Sabah columnist Emre Aköz, refuting claims that the film was anti-militaristic, said, The producers of the film, Levent Semerci, Hakan Evrensel and Mehmet İlker Altınay, have used all the symbols of Turkey’s dominant nationalist ideology: Atatürk’s sculpture on the mountain at a height of 2,365 meters, the slogan of ‘Vatan Sağolsun’ (may the country survive), a compassionate big-hearted Turkish soldier who treats a PKK militant rather than killing her, the city dwellers who do not care about the young men defending the country. After using all these symbols, how can this film not be a nationalist militarist one?
Zaman columnist Nedim Hazar, who felt it wrong to shoot a film about an ongoing war, stated, Blood is still being shed. Ambushes, raids and attacks are going on; therefore it is impossible to raise criticism, make a comprehensive analysis or sum up the fight with a film about a bloody process in which there are thousands of victims and slain soldiers with their families. Furthermore, it serves to cover up the genuine factors that are still instrumental to the war, and, he concluded, If you criticize the film, you will be an enemy of the nation and the army; in contrast, when you praise the film and its context, you will be labeled as fascist.
Galatasaray University scholar Hülya Uğur Tanrıöver, in an interview with NTV, criticises the film for gender discrimination, observing, The film underestimates the difficulties women face in big cities. In a phone conversation between a soldier and his lover living in İstanbul, the soldier ignores the problems she has in the city, saying, ‘What difficulties can you experience in İstanbul?’ Moreover, in the next scene, the commander tells a soldier whose girlfriend has left him, ‘This girl would cuckold you if you had not separated.’ These are clear insults to girls living in big cities, and the film, from this point of view, has definite elements of gender discrimination.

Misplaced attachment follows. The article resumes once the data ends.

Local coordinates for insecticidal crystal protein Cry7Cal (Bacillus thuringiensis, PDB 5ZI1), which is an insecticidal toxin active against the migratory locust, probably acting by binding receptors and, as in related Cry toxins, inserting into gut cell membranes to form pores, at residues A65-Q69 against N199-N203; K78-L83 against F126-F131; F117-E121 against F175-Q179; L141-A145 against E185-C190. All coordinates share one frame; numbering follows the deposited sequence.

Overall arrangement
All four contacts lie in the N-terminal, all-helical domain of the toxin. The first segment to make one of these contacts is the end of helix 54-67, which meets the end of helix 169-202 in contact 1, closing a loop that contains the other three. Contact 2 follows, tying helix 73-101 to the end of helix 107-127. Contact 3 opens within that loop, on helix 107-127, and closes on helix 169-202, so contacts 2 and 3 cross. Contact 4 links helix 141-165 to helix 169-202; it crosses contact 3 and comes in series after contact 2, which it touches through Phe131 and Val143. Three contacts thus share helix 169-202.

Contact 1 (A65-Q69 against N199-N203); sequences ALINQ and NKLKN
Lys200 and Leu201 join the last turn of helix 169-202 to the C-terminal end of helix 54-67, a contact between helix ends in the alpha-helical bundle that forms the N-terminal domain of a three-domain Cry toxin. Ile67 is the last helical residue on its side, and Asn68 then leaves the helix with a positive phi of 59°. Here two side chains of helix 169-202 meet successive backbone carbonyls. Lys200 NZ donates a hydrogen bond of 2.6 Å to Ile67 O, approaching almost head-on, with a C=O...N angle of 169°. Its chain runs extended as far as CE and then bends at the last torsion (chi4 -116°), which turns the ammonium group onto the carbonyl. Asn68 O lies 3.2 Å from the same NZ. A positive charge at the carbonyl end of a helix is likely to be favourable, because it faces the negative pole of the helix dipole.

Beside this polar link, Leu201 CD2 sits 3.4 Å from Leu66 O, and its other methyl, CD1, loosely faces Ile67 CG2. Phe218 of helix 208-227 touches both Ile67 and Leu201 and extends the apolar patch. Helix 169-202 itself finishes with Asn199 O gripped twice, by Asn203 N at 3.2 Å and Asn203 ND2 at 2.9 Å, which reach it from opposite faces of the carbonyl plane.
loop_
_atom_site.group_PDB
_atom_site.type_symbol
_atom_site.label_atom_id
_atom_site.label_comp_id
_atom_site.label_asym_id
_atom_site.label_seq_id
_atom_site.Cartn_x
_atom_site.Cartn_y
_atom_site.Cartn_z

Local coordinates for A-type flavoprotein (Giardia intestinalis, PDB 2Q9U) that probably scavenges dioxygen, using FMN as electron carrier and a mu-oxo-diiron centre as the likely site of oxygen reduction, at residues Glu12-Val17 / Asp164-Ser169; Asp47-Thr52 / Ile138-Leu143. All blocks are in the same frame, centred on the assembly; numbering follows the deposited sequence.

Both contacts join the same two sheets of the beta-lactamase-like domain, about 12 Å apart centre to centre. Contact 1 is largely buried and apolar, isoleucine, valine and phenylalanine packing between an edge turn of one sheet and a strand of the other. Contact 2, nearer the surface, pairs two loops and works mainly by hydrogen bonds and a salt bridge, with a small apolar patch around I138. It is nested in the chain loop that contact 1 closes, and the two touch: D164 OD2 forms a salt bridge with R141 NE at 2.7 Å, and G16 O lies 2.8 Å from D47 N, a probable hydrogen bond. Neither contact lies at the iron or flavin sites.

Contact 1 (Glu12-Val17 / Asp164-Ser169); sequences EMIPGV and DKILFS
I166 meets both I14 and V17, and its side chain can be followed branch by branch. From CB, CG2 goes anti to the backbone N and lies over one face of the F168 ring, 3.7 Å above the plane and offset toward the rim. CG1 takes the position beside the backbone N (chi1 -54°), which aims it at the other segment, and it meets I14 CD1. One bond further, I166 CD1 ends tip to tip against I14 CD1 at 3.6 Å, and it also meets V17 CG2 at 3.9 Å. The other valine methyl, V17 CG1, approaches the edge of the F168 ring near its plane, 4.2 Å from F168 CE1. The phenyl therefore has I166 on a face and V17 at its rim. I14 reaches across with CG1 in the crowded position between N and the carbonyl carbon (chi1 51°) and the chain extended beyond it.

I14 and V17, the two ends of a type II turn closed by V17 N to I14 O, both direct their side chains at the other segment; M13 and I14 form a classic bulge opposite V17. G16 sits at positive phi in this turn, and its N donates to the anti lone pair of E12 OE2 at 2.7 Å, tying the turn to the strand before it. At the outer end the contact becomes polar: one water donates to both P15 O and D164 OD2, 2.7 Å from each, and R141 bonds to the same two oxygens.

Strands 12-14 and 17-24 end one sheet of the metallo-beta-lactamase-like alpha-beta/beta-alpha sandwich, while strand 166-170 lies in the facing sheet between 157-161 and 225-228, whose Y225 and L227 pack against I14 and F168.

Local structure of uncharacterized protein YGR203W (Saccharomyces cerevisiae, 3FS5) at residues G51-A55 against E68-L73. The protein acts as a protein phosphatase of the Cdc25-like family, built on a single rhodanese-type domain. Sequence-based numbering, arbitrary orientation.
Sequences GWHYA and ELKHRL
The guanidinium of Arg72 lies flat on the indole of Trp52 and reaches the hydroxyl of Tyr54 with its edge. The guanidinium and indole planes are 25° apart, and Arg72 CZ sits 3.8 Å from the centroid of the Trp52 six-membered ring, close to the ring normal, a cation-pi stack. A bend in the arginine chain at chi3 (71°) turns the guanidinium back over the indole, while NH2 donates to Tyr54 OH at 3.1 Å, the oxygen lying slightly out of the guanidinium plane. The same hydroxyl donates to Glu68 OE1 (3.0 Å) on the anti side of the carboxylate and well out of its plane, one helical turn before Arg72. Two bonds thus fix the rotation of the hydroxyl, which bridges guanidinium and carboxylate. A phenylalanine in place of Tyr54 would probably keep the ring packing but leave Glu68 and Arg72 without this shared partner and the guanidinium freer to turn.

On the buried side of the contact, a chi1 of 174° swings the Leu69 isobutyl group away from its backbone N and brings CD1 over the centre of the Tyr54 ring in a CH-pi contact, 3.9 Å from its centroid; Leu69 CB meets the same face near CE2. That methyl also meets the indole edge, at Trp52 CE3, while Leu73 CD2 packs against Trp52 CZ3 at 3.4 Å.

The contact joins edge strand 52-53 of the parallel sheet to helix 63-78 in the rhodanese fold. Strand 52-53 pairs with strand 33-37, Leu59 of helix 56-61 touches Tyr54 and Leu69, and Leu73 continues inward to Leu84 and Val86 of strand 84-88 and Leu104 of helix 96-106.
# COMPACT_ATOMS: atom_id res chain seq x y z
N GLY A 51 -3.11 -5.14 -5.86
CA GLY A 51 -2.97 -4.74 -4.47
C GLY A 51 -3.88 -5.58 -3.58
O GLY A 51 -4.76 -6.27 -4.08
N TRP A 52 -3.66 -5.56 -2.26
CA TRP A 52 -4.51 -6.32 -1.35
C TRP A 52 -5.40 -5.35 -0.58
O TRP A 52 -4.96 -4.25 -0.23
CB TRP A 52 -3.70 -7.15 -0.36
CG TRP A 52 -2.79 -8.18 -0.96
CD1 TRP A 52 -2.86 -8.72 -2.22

- 3rd Yeşilçam Awards (March 23, 2010)
- Best Film Award (won)
- Turkcell First Film Award (won)
- 17th Adana "Golden Boll" International Film Festival (September 20–26, 2010)
- "A rainbow of Turkish films awaits moviegoers". Today's Zaman. 2008-07-22. Archived from the original on 2012-10-07. Retrieved 2010-08-11.
- "70 domestic productions to debut this season". Today's Zaman. 2009-08-25. Retrieved 2010-08-11.
- "This week in theaters". Today's Zaman. 2009-10-17. Retrieved 2010-08-11.
- Yıldırım, Emine (2009-10-21). "Levent Semerci's 'Nefes' marks milestone in Turkish cinema". Today's Zaman. Retrieved 2010-08-11.
- "Misc Notes for Nefes: Vatan sagolsun". Turner Classic Movies. Retrieved 2010-02-18.
- Çelık, Mınhac (2009-11-01). "'Nefes' causes debate on militarism and nationalism". Today's Zaman. Retrieved 2010-08-11.
- "Could film 'Nefes' be made by Turkish military?". Today's Zaman. 2009-11-17. Retrieved 2010-08-11.
- Yıldırım, Emine (2009-12-26). "Ugly thugs, tearjerkers top Turkish box office in 2009". Today's Zaman. Retrieved 2010-08-11.
- "3rd Yeşilçam Awards presented". Turkish Daily News. Retrieved 2010-03-23.
- "'Nefes' named best film at Yeşilçam, 'Vavien' wins 3 prizes". Today's Zaman. 2010-03-25. Archived from the original on 2013-10-29. Retrieved 2010-08-11.
- Koca, Ali (2010-07-23). "Second time around one time too many for moviegoers". Today's Zaman. Retrieved 2010-08-11.
- "Filming locations for Nefes: Vatan sagolsun". IMDB. Retrieved 2010-02-18.
- Güler, Emrah (2009-10-23). "Breathing life into a history of war". Hürriyet Daily News. Retrieved 2010-02-24.
- "Nefes". Box Office Mojo. Retrieved 2010-02-24.
- "Semerci's 'Nefes' opens NY Turkish Film Days". Today's Zaman. 2010-05-26. Retrieved 2010-08-11.
- "BREATH / NEFES: VATAN SAĞOLSUN". AKFF. Retrieved 2010-09-27.[permanent dead link]
- "Turkey's Golden Boll film festival draws to a close". Hürriyet Daily News. 2010-09-26. Retrieved 2010-09-24.
- Official website
- Nefes: Vatan sagolsun at AllMovie
- The Breath at the Internet Movie Database
- Nefes: Vatan sagolsun at the TCM Movie Database
|Yeşilçam Best Film Award
|Turkcell First Film Award